VISUALIZING HISTORY: "The Birth of Photojournalism"

HISTORICAL QUESTION: "Progressives and Conservation: Should Hetch Hetchy Be Dammed or Saved?"

Woodrow Wilson and Progressivism at High Tide

  Progressive Insurgency and the Election of 1912

  Wilson's Reforms: Tariff, Banking, and the Trusts

  Wilson, Reluctant Progressive

The Limits of Progressive Reform

  Radical Alternatives

  Progressivism for White Men Only

Conclusion: The Transformation of the Liberal State

22. World War I: The Progressive Crusade at Home and Abroad, 1914-1920

Woodrow Wilson and the World

  Taming the Americas

  The European Crisis

  The Ordeal of American Neutrality

  The United States Enters the War

"Over There"

  The Call to Arms

  The War in France

The Crusade for Democracy at Home

  The Progressive Stake in the War

  Women, War, and the Battle for Suffrage

  Rally around the Flag — or Else

SEEKING THE AMERICAN PROMISE: "Seeking to Serve: An American Woman in Wartime France"

DOCUMENTING THE AMERICAN PROMISE: "The Final Push for Woman Suffrage"

A Compromised Peace

  Wilson's Fourteen Points

  The Paris Peace Conference

  The Fight for the Treaty

Democracy at Risk

  Economic Hardship and Labor Upheaval

  The Red Scare

  The Great Migrations of African Americans and Mexicans

  Postwar Politics and the Election of 1920


Conclusion: Troubled Crusade

23. From New Era to Great Depression, 1920-1932

The New Era

  A Business Government

  Promoting Prosperity and Peace Abroad

  Automobiles, Mass Production, and Assembly-Line Progress

  Consumer Culture

The Roaring Twenties


  The New Woman

  The New Negro

  Entertainment for the Masses

  The Lost Generation

VISUALIZING HISTORY: "Advertising in a Consumer Age"

HISTORICAL QUESTION: "Was There a Sexual Revolution in the 1920s?"

SEEKING THE AMERICAN PROMISE: "The Quest for Home Ownership in Segregated Detroit"

Resistance to Change

  Rejecting the Undesirables

  The Rebirth of the Ku Klux Klan

  The Scopes Trial

  Al Smith and the Election of 1928

The Great Crash

  Herbert Hoover: The Great Engineer

  The Distorted Economy

  The Crash of 1929

  Hoover and the Limits of Individualism

Life in the Depression

  The Human Toll

  Denial and Escape

  Working-Class Militancy

Conclusion: Dazzle and Despair

24. The New Deal Experiment, 1932-1939

Franklin D. Roosevelt: A Patrician in Government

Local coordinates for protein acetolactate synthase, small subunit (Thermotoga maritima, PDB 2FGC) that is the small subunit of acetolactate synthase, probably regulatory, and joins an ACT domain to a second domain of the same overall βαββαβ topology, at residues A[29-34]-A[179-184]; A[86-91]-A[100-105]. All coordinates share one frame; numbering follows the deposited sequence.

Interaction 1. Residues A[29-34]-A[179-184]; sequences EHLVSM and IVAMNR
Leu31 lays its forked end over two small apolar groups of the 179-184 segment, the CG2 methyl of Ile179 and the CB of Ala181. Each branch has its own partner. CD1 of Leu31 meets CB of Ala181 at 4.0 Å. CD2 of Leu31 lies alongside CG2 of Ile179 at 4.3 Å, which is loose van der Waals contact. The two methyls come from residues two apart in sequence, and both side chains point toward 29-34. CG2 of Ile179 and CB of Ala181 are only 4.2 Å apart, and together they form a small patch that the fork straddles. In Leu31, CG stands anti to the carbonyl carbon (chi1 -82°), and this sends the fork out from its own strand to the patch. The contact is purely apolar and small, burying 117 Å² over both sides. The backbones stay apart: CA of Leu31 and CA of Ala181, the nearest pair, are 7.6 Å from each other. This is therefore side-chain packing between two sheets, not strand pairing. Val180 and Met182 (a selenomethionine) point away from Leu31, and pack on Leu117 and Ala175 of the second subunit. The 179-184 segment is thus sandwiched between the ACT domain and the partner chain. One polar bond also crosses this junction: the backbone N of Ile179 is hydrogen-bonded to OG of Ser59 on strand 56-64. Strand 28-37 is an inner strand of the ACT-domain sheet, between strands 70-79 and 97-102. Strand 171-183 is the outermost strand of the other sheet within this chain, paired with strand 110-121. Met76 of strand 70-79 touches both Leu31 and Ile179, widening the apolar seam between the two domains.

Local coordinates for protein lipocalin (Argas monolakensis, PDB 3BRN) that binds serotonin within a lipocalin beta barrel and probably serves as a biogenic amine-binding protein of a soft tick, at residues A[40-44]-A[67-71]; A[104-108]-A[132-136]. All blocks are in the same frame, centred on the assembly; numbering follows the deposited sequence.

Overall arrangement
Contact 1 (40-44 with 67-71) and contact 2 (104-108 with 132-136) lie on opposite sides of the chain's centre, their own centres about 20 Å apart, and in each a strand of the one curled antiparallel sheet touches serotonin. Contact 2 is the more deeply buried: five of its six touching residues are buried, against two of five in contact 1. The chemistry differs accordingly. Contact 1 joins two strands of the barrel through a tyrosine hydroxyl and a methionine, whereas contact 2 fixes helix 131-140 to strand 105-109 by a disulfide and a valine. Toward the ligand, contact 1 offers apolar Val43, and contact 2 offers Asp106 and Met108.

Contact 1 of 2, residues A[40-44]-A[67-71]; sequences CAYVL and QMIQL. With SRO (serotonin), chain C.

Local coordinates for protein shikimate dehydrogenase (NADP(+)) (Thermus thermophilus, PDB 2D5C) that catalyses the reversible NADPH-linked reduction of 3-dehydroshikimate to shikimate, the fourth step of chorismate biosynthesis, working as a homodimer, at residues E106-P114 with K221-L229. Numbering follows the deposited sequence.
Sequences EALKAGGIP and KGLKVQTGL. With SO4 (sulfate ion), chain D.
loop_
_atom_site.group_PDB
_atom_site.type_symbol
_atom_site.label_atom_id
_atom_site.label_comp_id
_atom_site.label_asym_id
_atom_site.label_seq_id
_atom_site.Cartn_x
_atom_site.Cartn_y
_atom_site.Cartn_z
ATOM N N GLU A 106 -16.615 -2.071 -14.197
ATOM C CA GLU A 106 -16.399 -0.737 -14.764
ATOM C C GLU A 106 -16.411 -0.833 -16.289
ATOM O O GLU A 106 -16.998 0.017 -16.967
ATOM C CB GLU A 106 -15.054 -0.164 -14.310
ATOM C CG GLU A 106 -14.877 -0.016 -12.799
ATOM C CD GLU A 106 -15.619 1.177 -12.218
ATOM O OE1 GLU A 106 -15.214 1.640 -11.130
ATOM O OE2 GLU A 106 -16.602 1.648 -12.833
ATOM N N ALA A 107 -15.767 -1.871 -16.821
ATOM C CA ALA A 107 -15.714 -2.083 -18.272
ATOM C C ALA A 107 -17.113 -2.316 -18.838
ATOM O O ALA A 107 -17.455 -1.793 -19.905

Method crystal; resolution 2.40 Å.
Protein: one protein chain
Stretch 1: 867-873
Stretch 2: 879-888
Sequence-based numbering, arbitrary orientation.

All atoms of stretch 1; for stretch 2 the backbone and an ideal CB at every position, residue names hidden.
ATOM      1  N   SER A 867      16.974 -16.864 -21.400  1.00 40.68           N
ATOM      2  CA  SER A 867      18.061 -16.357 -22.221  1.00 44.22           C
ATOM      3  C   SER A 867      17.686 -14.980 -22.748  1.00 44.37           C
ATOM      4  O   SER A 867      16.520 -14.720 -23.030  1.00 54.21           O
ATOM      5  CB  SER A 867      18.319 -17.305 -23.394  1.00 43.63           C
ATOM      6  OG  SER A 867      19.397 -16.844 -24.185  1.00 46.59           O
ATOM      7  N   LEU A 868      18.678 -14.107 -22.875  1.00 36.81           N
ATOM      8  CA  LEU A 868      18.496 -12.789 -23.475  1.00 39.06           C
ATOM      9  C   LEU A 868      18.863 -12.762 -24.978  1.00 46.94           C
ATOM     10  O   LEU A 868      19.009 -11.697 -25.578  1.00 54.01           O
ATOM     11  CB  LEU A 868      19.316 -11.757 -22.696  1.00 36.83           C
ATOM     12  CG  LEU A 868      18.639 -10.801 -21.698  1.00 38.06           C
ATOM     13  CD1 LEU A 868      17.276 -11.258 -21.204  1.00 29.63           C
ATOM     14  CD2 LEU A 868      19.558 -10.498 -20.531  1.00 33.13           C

The Making of a Politician

  The Election of 1932

BEYOND AMERICA'S BORDERS: "Fascism: Adolf Hitler and National Socialism"

Launching the New Deal

  The New Dealers

  Banking and Finance Reform

  Relief and Conservation Programs

  Agricultural Initiatives

  Industrial Recovery

SEEKING THE AMERICAN PROMISE: "Textile Workers Strike for Better Wages and Working Conditions"

Challenges to the New Deal

  Resistance to Business Reform

  Casualties in the Countryside

  Politics on the Fringes

Toward a Welfare State

  Relief for the Unemployed

  Empowering Labor

  Social Security and Tax Reform

  Neglected Americans and the New Deal

The New Deal from Victory to Deadlock

  The Election of 1936

  Court Packing

  Reaction and Recession

  The Last of the New Deal Reforms

Conclusion: Achievements and Limitations of the New Deal

25. The United States and the Second World War, 1939-1945

Peacetime Dilemmas

  Roosevelt and Reluctant Isolation

  The Good Neighbor Policy

  The Price of Noninvolvement

The Onset of War

  Nazi Aggression and War in Europe

  From Neutrality to the Arsenal of Democracy

  Japan Attacks America

Mobilizing for War

  Home-Front Security

  Building a Citizen Army

  Conversion to a War Economy


Fighting Back

  Turning the Tide in the Pacific

  The Campaign in Europe

The Wartime Home Front

  Women and Families, Guns and Butter

  The Double V Campaign

  Wartime Politics and the 1944 Election

  Reaction to the Holocaust

BEYOND AMERICA'S BORDERS: Nazi Anti-Semitism and the Atomic Bomb"

Toward Unconditional Surrender

  From Bombing Raids to Berlin

  The Defeat of Japan

  Atomic Warfare

HISTORICAL QUESTION: "Why Did the Allies Win World War II?"

Conclusion: Allied Victory and America's Emergence as a Superpower

26. Cold War Politics in the Truman Years, 1945-1953

From the Grand Alliance to Containment

  The Cold War Begins

  The Truman Doctrine and the Marshall Plan

  Building a National Security State

  Superpower Rivalry around the Globe


Truman and the Fair Deal at Home

  Reconverting to a Peacetime Economy

  Blacks and Mexican Americans Push for Their Civil Rights

  The Fair Deal Flounders

  The Domestic Chill: McCarthyism

HISTORICAL QUESTION: "What Happened to Rosie the Riveter?"

SEEKING THE AMERICAN PROMISE: "An Immigrant Scientist Encounters the Anti-Communist Crusade"

The Cold War Becomes Hot: Korea

  Korea and the Military Implementation of Containment

  From Containment to Rollback to Containment

  Korea, Communism, and the 1952 Election

  An Armistice and the War's Costs

Conclusion: The Cold War's Costs and Consequences

27. The Politics and Culture of Abundance, 1952-1960

Eisenhower and the Politics of the "Middle Way"

  Modern Republicanism